Thursday, February 16, 2006

 

Attitudes, Good and Bad

I read in a signature of a listserver post :
"An optimist is someone who thinks
'It doesn't get any better than this.'
A pessimist is someone who's afraid that's true."

Ambrose Bierce, in his Devil's Dictionary, noted
OPTIMIST, n.
A proponent of the doctrine that black is white.

and
OPTIMISM, n.
The doctrine, or belief, that everything is beautiful, including what is ugly, everything good, especially the bad, and everything right that is wrong. It is held with greatest tenacity by those most accustomed to the mischance of falling into adversity, and is most acceptably expounded with the grin that apes a smile. Being a blind faith, it is inaccessible to the light of disproof -- an intellectual disorder, yielding to no treatment but death. It is hereditary, but fortunately not contagious.


I think both these authors are mistaken; they consider only the current state, with statics, not with possible outcomes or dynamics. As wikitionary notes (in definition 1), optimism is "a tendency to expect the best, or at least, a favourable outcome". The classic "optimist sees the glass half full, pessimist sees the glass half empty" is misleading for the same reason. Optimism is not about what is, but about what can and shall be.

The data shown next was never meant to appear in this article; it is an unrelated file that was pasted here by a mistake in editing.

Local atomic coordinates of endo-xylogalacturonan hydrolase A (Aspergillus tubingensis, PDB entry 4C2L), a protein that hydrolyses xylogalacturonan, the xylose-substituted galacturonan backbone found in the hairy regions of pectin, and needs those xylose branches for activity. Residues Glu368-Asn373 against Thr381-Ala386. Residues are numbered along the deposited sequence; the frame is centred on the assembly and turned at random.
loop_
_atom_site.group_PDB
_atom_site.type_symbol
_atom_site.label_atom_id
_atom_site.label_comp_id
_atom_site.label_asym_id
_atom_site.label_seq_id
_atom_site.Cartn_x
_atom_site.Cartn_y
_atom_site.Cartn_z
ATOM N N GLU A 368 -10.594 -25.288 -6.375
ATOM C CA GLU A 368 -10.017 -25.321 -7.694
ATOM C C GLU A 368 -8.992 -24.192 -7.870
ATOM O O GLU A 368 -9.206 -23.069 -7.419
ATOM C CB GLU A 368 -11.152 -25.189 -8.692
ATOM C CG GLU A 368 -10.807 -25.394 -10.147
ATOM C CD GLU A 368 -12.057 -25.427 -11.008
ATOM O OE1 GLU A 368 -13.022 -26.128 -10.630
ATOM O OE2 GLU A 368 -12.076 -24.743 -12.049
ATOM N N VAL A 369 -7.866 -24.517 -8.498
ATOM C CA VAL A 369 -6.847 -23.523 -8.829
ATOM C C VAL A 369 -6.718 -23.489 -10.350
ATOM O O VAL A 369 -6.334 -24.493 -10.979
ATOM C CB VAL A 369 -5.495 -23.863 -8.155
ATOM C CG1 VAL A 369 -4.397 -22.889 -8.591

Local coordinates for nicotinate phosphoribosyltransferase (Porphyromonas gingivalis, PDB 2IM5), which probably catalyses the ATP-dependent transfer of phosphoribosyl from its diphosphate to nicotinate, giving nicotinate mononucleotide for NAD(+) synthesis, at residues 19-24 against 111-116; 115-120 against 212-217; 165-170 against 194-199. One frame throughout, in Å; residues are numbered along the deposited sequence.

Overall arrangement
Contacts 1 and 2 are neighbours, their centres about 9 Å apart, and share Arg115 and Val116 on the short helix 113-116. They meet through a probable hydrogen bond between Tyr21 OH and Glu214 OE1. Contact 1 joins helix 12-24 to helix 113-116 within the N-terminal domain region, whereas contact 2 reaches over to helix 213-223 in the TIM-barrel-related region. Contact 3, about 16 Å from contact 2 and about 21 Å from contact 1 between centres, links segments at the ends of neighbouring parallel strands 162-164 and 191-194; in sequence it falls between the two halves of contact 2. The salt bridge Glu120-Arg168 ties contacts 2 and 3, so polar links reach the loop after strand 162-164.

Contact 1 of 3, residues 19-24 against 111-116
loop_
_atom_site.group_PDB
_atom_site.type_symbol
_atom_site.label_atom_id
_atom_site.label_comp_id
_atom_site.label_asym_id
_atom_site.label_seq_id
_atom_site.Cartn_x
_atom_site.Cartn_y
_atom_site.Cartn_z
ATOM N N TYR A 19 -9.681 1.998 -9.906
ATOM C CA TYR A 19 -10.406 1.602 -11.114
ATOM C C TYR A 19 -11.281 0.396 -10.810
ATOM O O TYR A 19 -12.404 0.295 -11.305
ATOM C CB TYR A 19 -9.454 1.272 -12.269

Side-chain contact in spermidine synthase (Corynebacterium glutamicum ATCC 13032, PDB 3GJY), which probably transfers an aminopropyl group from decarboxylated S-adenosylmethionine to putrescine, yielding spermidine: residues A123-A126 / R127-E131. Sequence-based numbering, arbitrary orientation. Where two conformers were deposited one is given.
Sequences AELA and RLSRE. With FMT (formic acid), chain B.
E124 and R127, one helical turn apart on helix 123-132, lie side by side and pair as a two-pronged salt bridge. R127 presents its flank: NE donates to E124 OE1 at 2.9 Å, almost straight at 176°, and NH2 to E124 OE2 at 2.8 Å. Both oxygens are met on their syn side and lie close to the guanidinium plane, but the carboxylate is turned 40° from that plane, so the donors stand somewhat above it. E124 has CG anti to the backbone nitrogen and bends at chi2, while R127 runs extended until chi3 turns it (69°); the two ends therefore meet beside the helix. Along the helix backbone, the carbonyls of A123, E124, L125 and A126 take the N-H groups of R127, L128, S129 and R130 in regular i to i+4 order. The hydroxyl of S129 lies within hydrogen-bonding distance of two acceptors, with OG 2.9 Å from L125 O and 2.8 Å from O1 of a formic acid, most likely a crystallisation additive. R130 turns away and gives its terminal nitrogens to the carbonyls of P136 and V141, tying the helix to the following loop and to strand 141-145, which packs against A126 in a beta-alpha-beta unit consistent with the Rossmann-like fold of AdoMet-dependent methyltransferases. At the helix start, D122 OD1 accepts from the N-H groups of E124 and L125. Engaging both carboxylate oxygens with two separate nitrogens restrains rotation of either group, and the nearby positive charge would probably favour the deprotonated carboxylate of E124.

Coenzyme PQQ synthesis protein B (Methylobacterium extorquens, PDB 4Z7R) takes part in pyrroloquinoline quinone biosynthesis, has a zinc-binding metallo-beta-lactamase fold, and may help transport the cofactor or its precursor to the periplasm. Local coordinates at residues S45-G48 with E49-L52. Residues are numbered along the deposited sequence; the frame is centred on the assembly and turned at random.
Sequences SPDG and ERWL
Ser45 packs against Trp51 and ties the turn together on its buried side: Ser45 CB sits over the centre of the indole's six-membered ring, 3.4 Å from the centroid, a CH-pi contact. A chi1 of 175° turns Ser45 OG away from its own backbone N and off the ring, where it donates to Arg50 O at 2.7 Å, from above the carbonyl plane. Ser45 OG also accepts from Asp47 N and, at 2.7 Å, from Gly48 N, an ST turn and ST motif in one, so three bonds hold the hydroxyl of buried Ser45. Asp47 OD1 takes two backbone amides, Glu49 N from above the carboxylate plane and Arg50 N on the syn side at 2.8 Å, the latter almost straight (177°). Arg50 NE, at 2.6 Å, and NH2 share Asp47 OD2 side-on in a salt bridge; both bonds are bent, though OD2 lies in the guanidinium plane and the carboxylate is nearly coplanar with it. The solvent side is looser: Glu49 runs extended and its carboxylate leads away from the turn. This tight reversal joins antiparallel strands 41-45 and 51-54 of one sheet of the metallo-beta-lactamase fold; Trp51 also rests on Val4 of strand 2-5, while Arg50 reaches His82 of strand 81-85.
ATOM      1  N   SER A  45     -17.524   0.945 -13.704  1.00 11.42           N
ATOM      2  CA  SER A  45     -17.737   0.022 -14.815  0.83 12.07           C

Another characterisation is perhaps more useful: an optimist can be disappointed by the outcome of events, but a pessimist can only be pleasantly surprised (unless, of course, her attitude is so poor as to consider a favorable outcome disappointing!).

I realised after writing about "Cat Trouble" that, by this last criterion, I was optimistic. There wasn't much news the vet could give me that wouldn't disappoint. I assumed that the prognosis would continue to improve. I'm disappointed, but still hopeful.



This reminds me of the difference between the engineer and the mathematician. Each is presented with a sexually desirable person in the opposite corner of a room, with the rule "each time the bell rings, you may advance only half the remaining distance toward the object of your desire."

The mathematician doesn't move from her corner. She knows that she will never arrive all the way.

The engineer does move. She, like the mathematician, knows she'll never arrive, but figures she'll come close enough for a good approximation.


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